Motoring Advice

Electric Car Chargers explained

Sep 4, 2019

Electric Car Chargers explained

Electric cars are coming, as more manufacturers move away from internal combustion engines for power and instead turn to volts, amps and kilowatts. But the concern, with these vehicles, certainly in the minds of potential customers, is how they can be charged back up again.

Home charging

These home-charge points are usually installed on an outside wall of your house, or in your garage if you’re lucky enough to have such a thing, and they’re sometimes referred to as ‘Wallboxes’ by the manufacturers. They draw down their power from your mains supply, so this is on a single-phase, 16-amp (3.6kW) connection. That means that, typically for EVs with larger battery packs (between 50- and 100kWh), recharging the battery fully from a low charge percentage will take between six and eight hours; or overnight, which is the more common way of doing things. In essence, the idea is that you plug your car in while you go to bed, it fully charges up, you commute in it to work in the morning, and then…

Public charge points

…you next charge it up at your place of work to get enough juice to return home again at the end of the day, where the process all begins again. Or, failing your office having a charger, then you’d use a public charging point, of which there are currently almost 1,100 spread across Ireland. These are more powerful than the home units and are connected to three-phase electricity supply, meaning they can usually recharge an electric vehicle in a matter of a few hours (normally between one and five). Charging on public points is usually alternating current (AC) and anything up to 43kW.

Fast-charging points

As EVs become ever more popular, widespread and the ‘norm’ of public transportation, this will become the most common type of charger. These work on either three-phase, 63-amp AC (44kW) or 120-amp, 400-volt direct current (DC), the latter of which is rated at 50kW. The idea with these is they do exactly what they say on the tin: your EV’s battery can be, in most cases, charged up to 80 per cent state of charge (SoC) in a matter of minutes, rather than hours. You can be talking as little as half-an-hour, here. Beyond 50kW, there are 100- and 150kW charging points also available for even quicker recharge times, although the next step is 800-volt architecture. Ionity, a network of High-Power Charging (HPC) stations across Europe that was started by a number of the biggest German car companies together, will bring in 400 HPC stations with six 350kW, 800-volt DC charging points in each.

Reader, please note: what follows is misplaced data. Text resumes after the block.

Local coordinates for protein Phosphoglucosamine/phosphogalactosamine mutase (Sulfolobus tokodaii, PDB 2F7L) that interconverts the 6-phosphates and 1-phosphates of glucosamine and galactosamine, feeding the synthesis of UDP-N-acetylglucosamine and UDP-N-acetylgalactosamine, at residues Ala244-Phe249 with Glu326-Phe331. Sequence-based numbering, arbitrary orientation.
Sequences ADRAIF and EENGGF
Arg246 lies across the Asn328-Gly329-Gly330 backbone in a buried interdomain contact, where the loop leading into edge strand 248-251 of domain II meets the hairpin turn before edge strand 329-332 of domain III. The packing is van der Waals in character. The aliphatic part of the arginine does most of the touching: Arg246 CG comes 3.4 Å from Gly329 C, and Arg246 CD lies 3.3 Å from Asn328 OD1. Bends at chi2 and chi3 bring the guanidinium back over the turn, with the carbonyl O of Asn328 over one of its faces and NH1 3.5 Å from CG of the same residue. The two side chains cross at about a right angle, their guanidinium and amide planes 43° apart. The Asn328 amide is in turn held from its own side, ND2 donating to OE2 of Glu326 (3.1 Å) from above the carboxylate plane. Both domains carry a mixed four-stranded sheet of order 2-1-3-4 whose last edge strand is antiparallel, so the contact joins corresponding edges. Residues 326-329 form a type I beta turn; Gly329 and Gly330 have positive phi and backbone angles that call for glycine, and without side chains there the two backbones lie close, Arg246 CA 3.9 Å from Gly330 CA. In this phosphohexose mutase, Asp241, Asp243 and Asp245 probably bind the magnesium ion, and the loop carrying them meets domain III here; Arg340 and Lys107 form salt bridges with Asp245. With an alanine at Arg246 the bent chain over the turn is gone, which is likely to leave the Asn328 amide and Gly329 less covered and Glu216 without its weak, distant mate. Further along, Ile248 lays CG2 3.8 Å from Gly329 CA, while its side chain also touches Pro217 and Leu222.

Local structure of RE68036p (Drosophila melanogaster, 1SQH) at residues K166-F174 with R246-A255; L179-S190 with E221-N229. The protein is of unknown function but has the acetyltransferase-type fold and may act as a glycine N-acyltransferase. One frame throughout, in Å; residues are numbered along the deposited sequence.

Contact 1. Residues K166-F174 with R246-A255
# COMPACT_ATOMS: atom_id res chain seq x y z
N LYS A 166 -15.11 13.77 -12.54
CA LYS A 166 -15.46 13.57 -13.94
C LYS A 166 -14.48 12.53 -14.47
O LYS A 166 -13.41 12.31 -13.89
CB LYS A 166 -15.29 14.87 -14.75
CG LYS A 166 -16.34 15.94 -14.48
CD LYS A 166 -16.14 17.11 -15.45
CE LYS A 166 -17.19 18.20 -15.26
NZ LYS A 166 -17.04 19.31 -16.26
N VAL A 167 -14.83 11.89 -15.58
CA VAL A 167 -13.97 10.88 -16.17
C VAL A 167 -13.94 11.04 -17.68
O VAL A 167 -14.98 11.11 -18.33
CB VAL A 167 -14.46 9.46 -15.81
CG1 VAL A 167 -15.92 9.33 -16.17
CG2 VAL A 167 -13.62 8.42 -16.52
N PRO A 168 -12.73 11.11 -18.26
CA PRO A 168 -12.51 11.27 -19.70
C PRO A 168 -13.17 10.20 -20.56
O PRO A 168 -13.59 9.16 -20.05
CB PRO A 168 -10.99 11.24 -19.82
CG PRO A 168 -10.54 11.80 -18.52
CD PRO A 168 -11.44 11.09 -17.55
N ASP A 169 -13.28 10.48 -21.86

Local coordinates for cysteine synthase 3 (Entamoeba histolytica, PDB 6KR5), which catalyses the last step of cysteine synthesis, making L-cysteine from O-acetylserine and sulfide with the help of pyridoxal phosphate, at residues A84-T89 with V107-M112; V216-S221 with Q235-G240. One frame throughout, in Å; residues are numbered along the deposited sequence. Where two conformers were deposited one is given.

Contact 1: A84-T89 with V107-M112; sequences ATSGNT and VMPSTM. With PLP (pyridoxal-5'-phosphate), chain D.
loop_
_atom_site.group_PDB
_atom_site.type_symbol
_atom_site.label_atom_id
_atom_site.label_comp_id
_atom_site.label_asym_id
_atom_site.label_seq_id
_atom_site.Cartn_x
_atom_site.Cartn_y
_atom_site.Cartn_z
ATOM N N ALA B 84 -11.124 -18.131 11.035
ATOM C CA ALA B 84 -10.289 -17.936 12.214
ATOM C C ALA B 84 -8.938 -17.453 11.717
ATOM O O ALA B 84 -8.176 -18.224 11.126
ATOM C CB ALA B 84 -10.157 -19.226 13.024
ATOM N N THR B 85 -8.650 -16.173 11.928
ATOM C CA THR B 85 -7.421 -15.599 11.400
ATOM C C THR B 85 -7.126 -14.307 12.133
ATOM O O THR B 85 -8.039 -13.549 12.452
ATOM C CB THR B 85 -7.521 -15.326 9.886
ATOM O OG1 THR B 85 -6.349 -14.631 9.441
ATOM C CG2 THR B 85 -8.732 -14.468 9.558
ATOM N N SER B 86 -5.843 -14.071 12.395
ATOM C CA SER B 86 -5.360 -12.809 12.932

Connectors in EVs

What’s causing further problems with EVs at the moment is that there’s no standardised design for the connectors in the cars and in the charging points. So there are four different slow-charge connectors (three-pin 3kW AC, Type 1 3kW AC, Type 2 3kW AC and Commando 3kW AC), three different public charge connectors (Type 2 7-22kW AC, Type 1 7kW AC and Commando 7-22kW AC), and at least four rapid charge connectors (CHAdeMo 50kW DC, CCS 50kW DC, Type 2 43kW AC and Tesla Type 2 120kW DC) – all of which means you might turn up to a charging station in your car and not have the right connector.

However, in Ireland, the decision was taken early on in the electric car era to make the home and public points standardised, with Mode 3 charging and an IEC Type 2 socket, known as a Mennekes socket (it has seven pins and is the usual hook-up connection you get for exterior electrical points). Similarly, with the rise of fast charging, most manufacturers will offer a CCS 50kW connector for the EVs that need it, courtesy of their larger battery packs.

Future charging

Like your more advanced smartphone, manufacturers are working on inductive wireless charging. This would see electric cars parking above fixed pads (usually in car-parking spaces in garages and multi-storeys etc) in the ground, with no wires required to link them to the source. The extension from here is that inductive charging pads could be turned into longer strips and run along roads, so that electric cars can charge up on the move and – theoretically – never have to stop for ‘fuelling’ again, although the cost and infrastructure work required for this last scenario would both be absolutely huge.